You entered the screen door into a small “mud room” then directly ahead was the big bathroom which smelled of Granny’s pink Camay soap. There was no shower; however, the large bathtub had a detachable shower head or spray. The toilet was on the right and above it was a heater. My first memory of the house had to do with this heater. I was about three years old and standing inside the bathroom. Mom reached to the right and flipped on the heater switch. She said “oops” and then reached to the left for the light switch.

Turning left from the mud room, you would enter the den. On the immediate left was a curio cabinet with gifts from Popo and Granny’s Golden anniversary. On the right was an entertainment center with a record player that may or may not have worked. In one of the drawers were parts of a Monopoly game, a few pieces of Battleship, and The Game of Life game board with only one of the little cars. A 1970’s orange floral print couch and loveseat and a cracked brown, vinyl recliner offered seating. There was an old TV set sitting on a console TV that had long since stopped working. A curlicue archway and a half-wall decorated with dozens of pictures of grandchildren separated the den from the “company” dining room.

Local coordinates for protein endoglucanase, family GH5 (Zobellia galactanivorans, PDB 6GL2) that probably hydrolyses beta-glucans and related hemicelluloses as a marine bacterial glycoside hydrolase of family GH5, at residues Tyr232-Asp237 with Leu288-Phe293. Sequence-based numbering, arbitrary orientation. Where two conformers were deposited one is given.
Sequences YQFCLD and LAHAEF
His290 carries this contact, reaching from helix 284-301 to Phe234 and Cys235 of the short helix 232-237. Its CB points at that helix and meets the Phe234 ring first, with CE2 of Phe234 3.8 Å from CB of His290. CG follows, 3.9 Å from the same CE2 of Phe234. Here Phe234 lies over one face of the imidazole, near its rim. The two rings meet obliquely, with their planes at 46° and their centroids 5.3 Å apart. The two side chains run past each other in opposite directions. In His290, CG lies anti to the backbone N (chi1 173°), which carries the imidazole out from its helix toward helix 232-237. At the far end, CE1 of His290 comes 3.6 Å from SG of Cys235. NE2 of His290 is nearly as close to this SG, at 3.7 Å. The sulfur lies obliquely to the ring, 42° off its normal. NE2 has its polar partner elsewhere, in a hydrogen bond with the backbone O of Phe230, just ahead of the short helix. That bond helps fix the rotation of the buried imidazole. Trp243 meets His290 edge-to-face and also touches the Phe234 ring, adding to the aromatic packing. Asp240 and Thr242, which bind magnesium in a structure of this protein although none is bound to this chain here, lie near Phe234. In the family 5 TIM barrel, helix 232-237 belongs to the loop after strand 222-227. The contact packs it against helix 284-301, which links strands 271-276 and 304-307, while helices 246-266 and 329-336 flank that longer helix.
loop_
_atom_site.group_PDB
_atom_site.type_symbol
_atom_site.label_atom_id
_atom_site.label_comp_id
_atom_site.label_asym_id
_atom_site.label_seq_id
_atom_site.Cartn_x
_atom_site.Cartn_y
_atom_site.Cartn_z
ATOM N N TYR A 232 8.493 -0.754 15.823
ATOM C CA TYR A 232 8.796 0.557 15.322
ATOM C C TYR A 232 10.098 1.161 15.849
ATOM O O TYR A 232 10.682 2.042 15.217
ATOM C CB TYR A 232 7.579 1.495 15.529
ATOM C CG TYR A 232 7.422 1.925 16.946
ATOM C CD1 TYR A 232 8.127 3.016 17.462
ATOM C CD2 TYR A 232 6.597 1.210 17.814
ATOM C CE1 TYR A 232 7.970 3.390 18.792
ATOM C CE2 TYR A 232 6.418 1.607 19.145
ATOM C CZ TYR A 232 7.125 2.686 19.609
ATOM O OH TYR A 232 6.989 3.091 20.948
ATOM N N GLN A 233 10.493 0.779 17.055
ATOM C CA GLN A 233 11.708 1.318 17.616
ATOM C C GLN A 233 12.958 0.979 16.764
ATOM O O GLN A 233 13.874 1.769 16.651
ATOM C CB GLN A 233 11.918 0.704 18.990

Popo had a large desk on one end of this dining room with stacks of newspapers and pictures. Like me, he loved genealogy. Popo also loved nature and all around the walls hung pictures of cardinals and blue jays which he pasted onto landscape photos cut out of old calendars.On nearly every wall, there was a Bank of Brenham calendar. This was very helpful last year when I was determining dates when labeling photos.